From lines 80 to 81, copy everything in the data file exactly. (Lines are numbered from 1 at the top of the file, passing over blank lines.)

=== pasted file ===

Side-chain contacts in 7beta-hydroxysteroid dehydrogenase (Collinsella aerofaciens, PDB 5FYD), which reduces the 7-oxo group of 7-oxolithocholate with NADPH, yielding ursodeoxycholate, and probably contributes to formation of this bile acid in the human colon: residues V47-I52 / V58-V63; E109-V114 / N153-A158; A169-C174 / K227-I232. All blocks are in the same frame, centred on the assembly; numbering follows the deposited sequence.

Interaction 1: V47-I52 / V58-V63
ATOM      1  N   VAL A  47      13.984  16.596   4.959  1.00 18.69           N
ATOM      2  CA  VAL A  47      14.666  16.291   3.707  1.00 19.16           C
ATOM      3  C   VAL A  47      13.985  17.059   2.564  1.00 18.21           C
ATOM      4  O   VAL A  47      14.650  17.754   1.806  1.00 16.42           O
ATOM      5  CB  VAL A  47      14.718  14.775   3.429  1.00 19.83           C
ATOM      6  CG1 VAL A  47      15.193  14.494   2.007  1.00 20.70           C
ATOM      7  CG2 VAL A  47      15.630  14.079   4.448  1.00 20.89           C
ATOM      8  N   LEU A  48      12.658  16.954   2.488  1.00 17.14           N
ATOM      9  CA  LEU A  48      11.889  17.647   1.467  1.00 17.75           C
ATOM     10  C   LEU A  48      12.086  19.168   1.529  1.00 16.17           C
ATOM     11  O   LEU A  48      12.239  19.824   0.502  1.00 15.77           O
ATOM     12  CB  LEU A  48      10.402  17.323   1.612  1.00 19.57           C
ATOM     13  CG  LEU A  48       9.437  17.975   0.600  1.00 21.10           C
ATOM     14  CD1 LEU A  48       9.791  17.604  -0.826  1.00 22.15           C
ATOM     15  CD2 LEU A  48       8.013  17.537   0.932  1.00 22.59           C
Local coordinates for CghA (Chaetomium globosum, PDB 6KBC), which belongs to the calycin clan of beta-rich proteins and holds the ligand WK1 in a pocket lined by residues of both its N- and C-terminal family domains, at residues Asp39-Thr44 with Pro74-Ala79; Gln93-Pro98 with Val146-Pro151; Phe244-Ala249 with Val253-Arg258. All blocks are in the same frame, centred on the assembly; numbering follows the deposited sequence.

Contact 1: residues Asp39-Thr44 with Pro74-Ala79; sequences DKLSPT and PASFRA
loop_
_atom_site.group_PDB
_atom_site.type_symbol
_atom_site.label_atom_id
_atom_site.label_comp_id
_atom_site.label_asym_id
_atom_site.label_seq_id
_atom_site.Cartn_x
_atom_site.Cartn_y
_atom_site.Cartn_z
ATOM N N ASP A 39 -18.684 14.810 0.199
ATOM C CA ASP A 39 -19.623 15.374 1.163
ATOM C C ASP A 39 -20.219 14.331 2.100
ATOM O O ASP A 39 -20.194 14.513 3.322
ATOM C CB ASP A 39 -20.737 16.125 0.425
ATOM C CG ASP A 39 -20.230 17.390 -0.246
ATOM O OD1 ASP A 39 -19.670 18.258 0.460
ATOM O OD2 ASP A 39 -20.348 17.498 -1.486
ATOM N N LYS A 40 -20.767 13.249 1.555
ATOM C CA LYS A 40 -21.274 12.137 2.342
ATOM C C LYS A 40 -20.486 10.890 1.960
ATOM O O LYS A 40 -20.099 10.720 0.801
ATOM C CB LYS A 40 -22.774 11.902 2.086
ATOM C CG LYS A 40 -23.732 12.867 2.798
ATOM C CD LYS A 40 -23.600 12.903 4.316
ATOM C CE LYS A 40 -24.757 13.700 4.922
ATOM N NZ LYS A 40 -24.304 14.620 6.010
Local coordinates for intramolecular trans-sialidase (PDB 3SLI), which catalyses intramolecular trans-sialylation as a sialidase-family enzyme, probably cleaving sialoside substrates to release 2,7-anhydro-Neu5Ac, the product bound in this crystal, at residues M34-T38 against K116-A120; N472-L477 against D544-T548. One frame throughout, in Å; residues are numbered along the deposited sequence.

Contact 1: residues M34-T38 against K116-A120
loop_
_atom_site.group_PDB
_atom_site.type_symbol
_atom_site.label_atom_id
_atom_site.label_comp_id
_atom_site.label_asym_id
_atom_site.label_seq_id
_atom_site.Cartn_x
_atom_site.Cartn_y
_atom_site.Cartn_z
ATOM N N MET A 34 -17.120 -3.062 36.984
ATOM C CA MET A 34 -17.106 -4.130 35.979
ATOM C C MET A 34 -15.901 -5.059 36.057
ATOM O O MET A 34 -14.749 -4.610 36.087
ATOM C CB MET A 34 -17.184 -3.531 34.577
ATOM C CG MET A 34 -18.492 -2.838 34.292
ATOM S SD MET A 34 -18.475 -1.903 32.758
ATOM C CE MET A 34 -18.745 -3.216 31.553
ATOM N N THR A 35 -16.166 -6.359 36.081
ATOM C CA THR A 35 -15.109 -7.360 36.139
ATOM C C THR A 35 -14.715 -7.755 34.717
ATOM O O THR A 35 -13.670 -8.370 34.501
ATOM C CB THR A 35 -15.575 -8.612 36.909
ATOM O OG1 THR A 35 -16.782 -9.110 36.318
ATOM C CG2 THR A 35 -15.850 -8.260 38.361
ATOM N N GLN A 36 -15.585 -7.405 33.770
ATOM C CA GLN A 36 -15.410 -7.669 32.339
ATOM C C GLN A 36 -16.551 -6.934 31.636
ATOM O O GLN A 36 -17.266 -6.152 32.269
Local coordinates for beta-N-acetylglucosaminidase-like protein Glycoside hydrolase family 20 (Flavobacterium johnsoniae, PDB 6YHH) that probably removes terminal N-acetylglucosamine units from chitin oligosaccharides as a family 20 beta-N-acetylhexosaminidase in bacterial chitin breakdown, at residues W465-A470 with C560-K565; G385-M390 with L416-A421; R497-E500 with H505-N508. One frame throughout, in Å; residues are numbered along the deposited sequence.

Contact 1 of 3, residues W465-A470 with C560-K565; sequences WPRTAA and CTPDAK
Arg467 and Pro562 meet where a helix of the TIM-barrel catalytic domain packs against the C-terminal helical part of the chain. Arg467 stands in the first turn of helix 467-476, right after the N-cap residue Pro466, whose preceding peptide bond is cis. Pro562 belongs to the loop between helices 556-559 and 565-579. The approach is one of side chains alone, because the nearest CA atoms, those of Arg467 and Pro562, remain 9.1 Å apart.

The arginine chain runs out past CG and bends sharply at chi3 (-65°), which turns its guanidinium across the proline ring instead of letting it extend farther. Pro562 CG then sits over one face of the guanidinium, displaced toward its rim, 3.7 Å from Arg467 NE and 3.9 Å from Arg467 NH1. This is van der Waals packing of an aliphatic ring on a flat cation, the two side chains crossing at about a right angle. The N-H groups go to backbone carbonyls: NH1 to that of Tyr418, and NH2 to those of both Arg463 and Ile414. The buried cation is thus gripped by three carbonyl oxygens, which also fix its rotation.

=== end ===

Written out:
Arg467 and Pro562 meet where a helix of the TIM-barrel catalytic domain packs against the C-terminal helical part of the chain. Arg467 stands in the first turn of helix 467-476, right after the N-cap residue Pro466, whose preceding peptide bond is cis. Pro562 belongs to the loop between helices 556-559 and 565-579. The approach is one of side chains alone, because the nearest CA atoms, those of Arg467 and Pro562, remain 9.1 Å apart.

The arginine chain runs out past CG and bends sharply at chi3 (-65°), which turns its guanidinium across the proline ring instead of letting it extend farther. Pro562 CG then sits over one face of the guanidinium, displaced toward its rim, 3.7 Å from Arg467 NE and 3.9 Å from Arg467 NH1. This is van der Waals packing of an aliphatic ring on a flat cation, the two side chains crossing at about a right angle. The N-H groups go to backbone carbonyls: NH1 to that of Tyr418, and NH2 to those of both Arg463 and Ile414. The buried cation is thus gripped by three carbonyl oxygens, which also fix its rotation.